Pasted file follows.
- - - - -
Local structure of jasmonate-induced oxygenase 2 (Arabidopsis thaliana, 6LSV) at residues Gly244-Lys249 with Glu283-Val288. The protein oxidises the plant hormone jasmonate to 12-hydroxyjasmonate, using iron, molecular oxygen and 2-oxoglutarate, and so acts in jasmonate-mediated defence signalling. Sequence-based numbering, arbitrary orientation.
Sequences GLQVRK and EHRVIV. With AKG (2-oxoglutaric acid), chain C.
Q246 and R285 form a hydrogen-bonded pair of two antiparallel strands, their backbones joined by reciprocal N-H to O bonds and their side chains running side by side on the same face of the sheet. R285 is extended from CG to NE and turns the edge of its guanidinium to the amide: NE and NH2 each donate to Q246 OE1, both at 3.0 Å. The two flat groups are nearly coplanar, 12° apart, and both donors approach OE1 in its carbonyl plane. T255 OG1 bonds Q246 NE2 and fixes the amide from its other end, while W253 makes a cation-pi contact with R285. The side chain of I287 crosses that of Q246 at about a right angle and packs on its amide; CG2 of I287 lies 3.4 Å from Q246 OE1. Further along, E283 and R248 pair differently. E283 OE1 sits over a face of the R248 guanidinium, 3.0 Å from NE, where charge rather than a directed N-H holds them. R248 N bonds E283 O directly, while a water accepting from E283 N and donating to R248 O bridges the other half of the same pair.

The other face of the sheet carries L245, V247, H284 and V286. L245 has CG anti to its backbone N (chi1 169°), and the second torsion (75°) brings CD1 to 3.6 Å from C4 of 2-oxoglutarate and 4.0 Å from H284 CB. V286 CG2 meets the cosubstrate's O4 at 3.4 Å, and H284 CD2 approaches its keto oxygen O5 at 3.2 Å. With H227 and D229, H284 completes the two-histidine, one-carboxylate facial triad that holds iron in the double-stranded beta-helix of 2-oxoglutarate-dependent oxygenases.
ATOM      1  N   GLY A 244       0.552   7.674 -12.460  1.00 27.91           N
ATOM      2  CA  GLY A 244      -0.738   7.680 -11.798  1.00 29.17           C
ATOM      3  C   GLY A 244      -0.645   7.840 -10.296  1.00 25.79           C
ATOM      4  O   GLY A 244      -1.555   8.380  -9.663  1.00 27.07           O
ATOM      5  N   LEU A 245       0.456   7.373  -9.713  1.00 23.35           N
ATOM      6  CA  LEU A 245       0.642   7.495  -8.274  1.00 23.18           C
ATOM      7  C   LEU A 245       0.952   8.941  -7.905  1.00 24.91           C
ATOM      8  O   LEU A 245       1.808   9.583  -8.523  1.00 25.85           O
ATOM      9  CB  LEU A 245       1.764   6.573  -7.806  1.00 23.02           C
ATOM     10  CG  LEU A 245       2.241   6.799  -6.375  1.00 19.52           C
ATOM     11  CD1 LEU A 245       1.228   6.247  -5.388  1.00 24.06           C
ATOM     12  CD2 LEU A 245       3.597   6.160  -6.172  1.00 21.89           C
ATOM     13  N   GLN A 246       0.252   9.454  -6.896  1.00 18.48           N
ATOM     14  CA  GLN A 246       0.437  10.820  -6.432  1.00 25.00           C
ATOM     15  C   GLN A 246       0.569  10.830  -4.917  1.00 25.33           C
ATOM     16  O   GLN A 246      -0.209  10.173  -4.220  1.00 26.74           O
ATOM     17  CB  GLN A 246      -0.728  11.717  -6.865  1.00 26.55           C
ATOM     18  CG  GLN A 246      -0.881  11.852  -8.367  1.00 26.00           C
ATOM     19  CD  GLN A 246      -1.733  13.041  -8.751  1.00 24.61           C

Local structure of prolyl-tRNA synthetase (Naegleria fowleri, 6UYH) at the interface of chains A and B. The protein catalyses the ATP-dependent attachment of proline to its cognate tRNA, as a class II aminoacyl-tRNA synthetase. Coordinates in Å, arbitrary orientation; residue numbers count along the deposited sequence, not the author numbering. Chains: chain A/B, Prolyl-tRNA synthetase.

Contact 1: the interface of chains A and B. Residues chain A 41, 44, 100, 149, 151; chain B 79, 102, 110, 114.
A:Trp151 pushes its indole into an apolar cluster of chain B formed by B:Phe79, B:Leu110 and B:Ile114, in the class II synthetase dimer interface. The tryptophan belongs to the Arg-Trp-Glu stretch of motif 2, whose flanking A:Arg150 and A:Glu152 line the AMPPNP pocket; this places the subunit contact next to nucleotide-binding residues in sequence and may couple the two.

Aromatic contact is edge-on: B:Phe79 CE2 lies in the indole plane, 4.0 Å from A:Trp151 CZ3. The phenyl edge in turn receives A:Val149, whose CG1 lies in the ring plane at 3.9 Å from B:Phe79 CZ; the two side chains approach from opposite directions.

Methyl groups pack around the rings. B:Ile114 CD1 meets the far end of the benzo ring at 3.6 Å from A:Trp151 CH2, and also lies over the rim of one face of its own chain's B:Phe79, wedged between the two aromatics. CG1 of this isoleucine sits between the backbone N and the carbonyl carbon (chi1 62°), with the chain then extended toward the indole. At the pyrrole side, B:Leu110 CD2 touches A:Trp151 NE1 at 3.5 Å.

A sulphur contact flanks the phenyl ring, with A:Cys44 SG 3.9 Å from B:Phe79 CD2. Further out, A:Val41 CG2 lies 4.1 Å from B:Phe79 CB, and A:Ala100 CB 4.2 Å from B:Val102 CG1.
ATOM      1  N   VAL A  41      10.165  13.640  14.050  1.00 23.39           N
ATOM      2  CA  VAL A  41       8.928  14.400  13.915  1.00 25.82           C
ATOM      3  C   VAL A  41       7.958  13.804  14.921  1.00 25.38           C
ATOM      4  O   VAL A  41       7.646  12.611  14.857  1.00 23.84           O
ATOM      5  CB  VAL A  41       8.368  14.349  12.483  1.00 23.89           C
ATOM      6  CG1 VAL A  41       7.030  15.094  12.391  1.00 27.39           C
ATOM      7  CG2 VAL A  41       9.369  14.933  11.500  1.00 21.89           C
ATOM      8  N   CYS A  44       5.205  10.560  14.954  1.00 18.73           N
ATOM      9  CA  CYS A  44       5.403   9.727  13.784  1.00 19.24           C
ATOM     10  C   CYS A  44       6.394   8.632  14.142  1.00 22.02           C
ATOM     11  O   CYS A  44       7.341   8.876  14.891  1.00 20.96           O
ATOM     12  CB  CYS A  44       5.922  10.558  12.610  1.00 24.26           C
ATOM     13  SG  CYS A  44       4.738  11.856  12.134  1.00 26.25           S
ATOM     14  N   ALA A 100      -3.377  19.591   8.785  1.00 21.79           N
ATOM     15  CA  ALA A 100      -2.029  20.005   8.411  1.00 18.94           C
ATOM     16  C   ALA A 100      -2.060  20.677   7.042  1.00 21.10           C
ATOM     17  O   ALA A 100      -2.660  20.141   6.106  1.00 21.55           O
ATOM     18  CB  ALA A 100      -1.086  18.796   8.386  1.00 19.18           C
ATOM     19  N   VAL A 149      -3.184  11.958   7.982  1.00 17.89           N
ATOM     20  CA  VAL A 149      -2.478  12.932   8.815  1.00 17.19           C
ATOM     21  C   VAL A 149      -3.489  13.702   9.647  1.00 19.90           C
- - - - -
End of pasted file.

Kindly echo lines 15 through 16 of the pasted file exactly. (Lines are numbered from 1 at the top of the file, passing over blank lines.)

ATOM     11  CD1 LEU A 245       1.228   6.247  -5.388  1.00 24.06           C
ATOM     12  CD2 LEU A 245       3.597   6.160  -6.172  1.00 21.89           C